James McGehee was involved in the subsequent "Blackhawk War." James entered the war on June 24, 1832, under Captain William McMurtry. "Capt. McMurtry's Company Odd Batt'n, Mtd. Rangers, Illinois Volunteers" is first reported arriving at the Camp of Major Samuel Bogard, 25 miles East of Gum's Fort. At one time, Robert McGehee, likely James' son, was also a part of this same group, but documents do not show the remaining members of the family to have taken part in this conflict. James was discharged from service on September 4th1833.
Several of James and Jane's children were married while in Knox County, Illinois. The first to marry was my great great grandfather, John McGehee. He married Sarah B Williams in January of 1834. Next was Jane McGehee, who married Hayden Hilton. They married in February of 1834. Then in August of 1836, Lucy McGehee married Ben C Campbell.
The picture above is an illustration of Black Hawk, from "History of the Indian Tribes of North America"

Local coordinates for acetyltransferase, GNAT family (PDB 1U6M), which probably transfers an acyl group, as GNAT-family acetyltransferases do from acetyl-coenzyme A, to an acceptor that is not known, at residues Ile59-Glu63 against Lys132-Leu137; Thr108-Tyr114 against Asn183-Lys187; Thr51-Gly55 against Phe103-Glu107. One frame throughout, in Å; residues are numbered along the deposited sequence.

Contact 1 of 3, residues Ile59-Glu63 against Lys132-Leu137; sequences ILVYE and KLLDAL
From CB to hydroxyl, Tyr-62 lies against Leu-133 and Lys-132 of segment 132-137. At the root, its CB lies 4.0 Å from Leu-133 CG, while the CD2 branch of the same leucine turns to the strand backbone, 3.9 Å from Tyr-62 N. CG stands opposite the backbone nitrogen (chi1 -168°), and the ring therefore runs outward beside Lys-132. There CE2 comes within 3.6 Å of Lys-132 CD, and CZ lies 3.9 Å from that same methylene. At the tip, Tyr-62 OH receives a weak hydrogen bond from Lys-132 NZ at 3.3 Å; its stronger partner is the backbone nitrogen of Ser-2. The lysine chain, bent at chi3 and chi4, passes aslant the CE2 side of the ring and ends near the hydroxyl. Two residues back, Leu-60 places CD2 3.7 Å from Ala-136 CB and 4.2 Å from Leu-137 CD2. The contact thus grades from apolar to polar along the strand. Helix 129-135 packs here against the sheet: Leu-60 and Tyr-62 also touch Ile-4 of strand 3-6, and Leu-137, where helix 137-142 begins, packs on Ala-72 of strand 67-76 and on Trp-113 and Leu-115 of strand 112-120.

According to an affidavit given by Asa and Rachel Pennington, James McGehee, died February 13, 1835. His burial place is unknown.
This is likely why on August 5, 1836, it was Robert C McGehee, who was a witness to the fact his mother, Jane McGehee, consented to the marriage of her daughter, Lucy McGehee, to Benjamin Campbell.
I do not know what temperament or personality James possessed. I cannot attest to what he was remembered for by those who knew him best. He was born during the time of our nation's founding and would have known nothing of the "United States" that I know today. The time in which he lived was wild on a scale that none of us will likely ever experience. He may have heard names today you and I would consider "legends," such as Daniel Boone, or Thomas Jefferson. To him, they were contemporary men, just as we would see John Glenn or Donald Trump. He fought in the same war that Abraham Lincoln fought and would not have known him to be anything special had he walked passed on the street. I have wondered, in fact, if his group of volunteers might have ever made contact with a young Captain Lincoln at any point in that short-lived war.
I often wonder many things about him. What did he see in the world around him? What were his hopes and dreams? What were his beliefs about life and family? What did his voice sound like? I wonder what long-forgotten skills he used to provide for his family?
As a young man, he would traverse the wilds of Tennessee. As an older man, he would travel through the vast expanse of Tennessee and Illinois, attempting to bring his family to a better place.
I hope he was a Christian because I certainly hope to meet him someday again